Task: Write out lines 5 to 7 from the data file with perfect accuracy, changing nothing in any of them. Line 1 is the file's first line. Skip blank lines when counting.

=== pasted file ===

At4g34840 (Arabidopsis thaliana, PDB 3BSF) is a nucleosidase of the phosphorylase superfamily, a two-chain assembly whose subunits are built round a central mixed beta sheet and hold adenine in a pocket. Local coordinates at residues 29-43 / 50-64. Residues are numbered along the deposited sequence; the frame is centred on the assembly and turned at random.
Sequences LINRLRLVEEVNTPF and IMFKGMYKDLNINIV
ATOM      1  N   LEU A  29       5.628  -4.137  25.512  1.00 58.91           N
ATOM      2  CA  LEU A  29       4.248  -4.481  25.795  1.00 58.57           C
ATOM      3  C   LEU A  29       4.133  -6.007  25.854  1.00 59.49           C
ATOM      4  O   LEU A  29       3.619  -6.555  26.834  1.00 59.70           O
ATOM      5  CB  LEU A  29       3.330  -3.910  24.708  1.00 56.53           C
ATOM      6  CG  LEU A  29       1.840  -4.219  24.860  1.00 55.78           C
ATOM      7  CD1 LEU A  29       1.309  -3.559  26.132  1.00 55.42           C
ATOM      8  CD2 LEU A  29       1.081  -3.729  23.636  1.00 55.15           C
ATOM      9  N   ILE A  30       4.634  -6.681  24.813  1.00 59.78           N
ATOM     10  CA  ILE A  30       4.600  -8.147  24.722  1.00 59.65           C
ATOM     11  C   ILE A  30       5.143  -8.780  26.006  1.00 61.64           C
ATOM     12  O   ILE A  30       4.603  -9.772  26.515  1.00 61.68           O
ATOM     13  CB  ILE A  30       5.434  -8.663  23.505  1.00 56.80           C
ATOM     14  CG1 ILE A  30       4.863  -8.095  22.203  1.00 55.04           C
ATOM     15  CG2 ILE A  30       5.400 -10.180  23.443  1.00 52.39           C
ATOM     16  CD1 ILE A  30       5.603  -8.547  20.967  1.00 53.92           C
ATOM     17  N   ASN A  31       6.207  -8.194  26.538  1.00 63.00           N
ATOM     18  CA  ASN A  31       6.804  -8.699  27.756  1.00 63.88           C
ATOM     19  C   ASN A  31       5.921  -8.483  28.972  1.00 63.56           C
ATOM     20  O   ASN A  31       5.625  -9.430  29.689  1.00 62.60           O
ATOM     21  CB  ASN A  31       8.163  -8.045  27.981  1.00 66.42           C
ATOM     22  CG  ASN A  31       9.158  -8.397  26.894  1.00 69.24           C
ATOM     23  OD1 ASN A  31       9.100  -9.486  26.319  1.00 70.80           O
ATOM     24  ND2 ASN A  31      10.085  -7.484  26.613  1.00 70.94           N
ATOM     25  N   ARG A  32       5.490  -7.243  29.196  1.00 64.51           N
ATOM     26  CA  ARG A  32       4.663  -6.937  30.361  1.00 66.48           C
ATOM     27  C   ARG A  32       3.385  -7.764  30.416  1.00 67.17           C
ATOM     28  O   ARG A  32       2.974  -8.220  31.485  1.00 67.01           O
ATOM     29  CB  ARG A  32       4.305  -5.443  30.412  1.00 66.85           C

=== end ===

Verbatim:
ATOM      3  C   LEU A  29       4.133  -6.007  25.854  1.00 59.49           C
ATOM      4  O   LEU A  29       3.619  -6.555  26.834  1.00 59.70           O
ATOM      5  CB  LEU A  29       3.330  -3.910  24.708  1.00 56.53           C